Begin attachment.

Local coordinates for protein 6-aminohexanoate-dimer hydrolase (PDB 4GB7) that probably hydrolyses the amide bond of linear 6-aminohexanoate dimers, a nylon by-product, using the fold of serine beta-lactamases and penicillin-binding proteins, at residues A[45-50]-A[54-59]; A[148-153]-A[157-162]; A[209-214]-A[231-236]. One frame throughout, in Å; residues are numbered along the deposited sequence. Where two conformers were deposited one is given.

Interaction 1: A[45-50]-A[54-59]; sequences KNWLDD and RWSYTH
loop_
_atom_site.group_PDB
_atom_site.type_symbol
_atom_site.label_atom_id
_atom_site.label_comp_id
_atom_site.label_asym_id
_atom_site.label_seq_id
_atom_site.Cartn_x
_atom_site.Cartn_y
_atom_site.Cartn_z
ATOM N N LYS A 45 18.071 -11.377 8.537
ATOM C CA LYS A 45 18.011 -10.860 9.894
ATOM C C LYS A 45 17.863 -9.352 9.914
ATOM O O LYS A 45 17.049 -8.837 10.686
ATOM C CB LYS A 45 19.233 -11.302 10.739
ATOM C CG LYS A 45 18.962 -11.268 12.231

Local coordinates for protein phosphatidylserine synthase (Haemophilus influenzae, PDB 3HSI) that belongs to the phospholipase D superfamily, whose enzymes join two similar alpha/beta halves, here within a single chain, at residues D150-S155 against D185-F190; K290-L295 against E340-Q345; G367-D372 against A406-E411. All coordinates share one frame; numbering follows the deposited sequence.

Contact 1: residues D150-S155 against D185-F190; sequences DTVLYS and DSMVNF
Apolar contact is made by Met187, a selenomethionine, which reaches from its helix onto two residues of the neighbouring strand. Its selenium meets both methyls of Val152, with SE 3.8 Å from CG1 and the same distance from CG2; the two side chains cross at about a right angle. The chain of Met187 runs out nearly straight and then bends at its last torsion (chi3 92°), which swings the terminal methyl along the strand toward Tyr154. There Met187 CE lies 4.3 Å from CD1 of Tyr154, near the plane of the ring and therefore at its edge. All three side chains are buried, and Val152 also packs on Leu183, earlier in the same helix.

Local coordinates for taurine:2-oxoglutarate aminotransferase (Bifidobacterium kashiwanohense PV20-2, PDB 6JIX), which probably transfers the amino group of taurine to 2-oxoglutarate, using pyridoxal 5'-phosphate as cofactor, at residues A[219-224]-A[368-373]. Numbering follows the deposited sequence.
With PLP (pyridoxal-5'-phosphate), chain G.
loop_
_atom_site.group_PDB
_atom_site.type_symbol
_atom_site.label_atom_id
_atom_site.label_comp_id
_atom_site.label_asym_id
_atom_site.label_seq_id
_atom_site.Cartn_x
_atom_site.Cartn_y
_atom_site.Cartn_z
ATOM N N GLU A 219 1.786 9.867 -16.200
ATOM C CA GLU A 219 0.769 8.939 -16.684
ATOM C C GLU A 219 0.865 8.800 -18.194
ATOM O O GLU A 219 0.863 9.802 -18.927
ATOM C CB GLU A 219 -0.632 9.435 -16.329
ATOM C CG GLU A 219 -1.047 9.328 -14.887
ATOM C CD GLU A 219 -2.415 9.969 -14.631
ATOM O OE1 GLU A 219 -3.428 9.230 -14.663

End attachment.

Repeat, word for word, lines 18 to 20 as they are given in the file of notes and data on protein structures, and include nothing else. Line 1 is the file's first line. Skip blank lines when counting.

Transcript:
ATOM C CG LYS A 45 18.962 -11.268 12.231

Local coordinates for protein phosphatidylserine synthase (Haemophilus influenzae, PDB 3HSI) that belongs to the phospholipase D superfamily, whose enzymes join two similar alpha/beta halves, here within a single chain, at residues D150-S155 against D185-F190; K290-L295 against E340-Q345; G367-D372 against A406-E411. All coordinates share one frame; numbering follows the deposited sequence.

Contact 1: residues D150-S155 against D185-F190; sequences DTVLYS and DSMVNF